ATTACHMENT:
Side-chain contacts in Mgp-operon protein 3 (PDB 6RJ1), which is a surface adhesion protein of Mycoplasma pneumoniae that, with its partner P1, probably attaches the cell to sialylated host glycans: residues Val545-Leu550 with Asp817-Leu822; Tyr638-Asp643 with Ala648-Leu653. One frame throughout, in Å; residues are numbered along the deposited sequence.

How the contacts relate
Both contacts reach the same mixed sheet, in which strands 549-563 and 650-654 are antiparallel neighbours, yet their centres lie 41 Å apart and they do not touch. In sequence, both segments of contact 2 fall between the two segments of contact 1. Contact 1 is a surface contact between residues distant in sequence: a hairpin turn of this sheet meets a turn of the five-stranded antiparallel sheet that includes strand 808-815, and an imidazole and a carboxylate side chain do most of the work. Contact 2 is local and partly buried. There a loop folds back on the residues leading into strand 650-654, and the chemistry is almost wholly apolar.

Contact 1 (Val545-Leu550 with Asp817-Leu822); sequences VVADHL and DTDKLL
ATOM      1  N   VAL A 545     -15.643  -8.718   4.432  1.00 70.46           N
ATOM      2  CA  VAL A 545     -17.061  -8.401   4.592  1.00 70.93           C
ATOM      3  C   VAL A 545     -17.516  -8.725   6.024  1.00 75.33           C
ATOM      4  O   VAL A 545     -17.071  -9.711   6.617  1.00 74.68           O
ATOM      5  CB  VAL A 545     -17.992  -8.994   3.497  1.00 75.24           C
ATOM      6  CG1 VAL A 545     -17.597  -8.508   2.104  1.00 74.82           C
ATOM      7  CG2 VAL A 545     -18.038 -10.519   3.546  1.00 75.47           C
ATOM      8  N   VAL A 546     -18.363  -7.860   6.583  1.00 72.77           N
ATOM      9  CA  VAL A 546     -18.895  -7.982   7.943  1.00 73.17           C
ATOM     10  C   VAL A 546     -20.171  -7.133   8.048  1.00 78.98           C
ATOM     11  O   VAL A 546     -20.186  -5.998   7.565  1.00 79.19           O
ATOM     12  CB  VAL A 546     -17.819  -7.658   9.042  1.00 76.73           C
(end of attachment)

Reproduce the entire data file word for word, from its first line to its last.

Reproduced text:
Side-chain contacts in Mgp-operon protein 3 (PDB 6RJ1), which is a surface adhesion protein of Mycoplasma pneumoniae that, with its partner P1, probably attaches the cell to sialylated host glycans: residues Val545-Leu550 with Asp817-Leu822; Tyr638-Asp643 with Ala648-Leu653. One frame throughout, in Å; residues are numbered along the deposited sequence.

How the contacts relate
Both contacts reach the same mixed sheet, in which strands 549-563 and 650-654 are antiparallel neighbours, yet their centres lie 41 Å apart and they do not touch. In sequence, both segments of contact 2 fall between the two segments of contact 1. Contact 1 is a surface contact between residues distant in sequence: a hairpin turn of this sheet meets a turn of the five-stranded antiparallel sheet that includes strand 808-815, and an imidazole and a carboxylate side chain do most of the work. Contact 2 is local and partly buried. There a loop folds back on the residues leading into strand 650-654, and the chemistry is almost wholly apolar.

Contact 1 (Val545-Leu550 with Asp817-Leu822); sequences VVADHL and DTDKLL
ATOM      1  N   VAL A 545     -15.643  -8.718   4.432  1.00 70.46           N
ATOM      2  CA  VAL A 545     -17.061  -8.401   4.592  1.00 70.93           C
ATOM      3  C   VAL A 545     -17.516  -8.725   6.024  1.00 75.33           C
ATOM      4  O   VAL A 545     -17.071  -9.711   6.617  1.00 74.68           O
ATOM      5  CB  VAL A 545     -17.992  -8.994   3.497  1.00 75.24           C
ATOM      6  CG1 VAL A 545     -17.597  -8.508   2.104  1.00 74.82           C
ATOM      7  CG2 VAL A 545     -18.038 -10.519   3.546  1.00 75.47           C
ATOM      8  N   VAL A 546     -18.363  -7.860   6.583  1.00 72.77           N
ATOM      9  CA  VAL A 546     -18.895  -7.982   7.943  1.00 73.17           C
ATOM     10  C   VAL A 546     -20.171  -7.133   8.048  1.00 78.98           C
ATOM     11  O   VAL A 546     -20.186  -5.998   7.565  1.00 79.19           O
ATOM     12  CB  VAL A 546     -17.819  -7.658   9.042  1.00 76.73           C